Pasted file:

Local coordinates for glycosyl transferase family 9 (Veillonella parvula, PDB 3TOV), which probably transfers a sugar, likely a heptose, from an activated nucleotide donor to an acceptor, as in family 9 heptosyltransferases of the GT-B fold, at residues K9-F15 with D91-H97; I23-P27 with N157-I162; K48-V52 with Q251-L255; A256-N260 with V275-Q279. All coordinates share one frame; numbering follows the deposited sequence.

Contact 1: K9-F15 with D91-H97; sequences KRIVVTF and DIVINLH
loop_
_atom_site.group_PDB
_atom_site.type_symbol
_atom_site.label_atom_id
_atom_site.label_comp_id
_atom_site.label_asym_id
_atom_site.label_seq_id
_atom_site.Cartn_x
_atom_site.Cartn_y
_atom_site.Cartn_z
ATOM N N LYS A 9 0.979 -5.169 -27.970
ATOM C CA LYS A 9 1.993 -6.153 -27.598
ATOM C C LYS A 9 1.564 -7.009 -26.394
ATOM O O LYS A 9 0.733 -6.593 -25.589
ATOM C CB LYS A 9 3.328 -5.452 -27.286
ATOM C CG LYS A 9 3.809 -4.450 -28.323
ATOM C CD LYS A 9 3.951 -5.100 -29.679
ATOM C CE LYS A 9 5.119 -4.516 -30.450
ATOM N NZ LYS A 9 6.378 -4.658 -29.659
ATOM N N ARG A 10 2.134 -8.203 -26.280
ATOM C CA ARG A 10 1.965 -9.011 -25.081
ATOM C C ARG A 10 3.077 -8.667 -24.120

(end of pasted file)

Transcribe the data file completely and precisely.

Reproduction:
Local coordinates for glycosyl transferase family 9 (Veillonella parvula, PDB 3TOV), which probably transfers a sugar, likely a heptose, from an activated nucleotide donor to an acceptor, as in family 9 heptosyltransferases of the GT-B fold, at residues K9-F15 with D91-H97; I23-P27 with N157-I162; K48-V52 with Q251-L255; A256-N260 with V275-Q279. All coordinates share one frame; numbering follows the deposited sequence.

Contact 1: K9-F15 with D91-H97; sequences KRIVVTF and DIVINLH
loop_
_atom_site.group_PDB
_atom_site.type_symbol
_atom_site.label_atom_id
_atom_site.label_comp_id
_atom_site.label_asym_id
_atom_site.label_seq_id
_atom_site.Cartn_x
_atom_site.Cartn_y
_atom_site.Cartn_z
ATOM N N LYS A 9 0.979 -5.169 -27.970
ATOM C CA LYS A 9 1.993 -6.153 -27.598
ATOM C C LYS A 9 1.564 -7.009 -26.394
ATOM O O LYS A 9 0.733 -6.593 -25.589
ATOM C CB LYS A 9 3.328 -5.452 -27.286
ATOM C CG LYS A 9 3.809 -4.450 -28.323
ATOM C CD LYS A 9 3.951 -5.100 -29.679
ATOM C CE LYS A 9 5.119 -4.516 -30.450
ATOM N NZ LYS A 9 6.378 -4.658 -29.659
ATOM N N ARG A 10 2.134 -8.203 -26.280
ATOM C CA ARG A 10 1.965 -9.011 -25.081
ATOM C C ARG A 10 3.077 -8.667 -24.120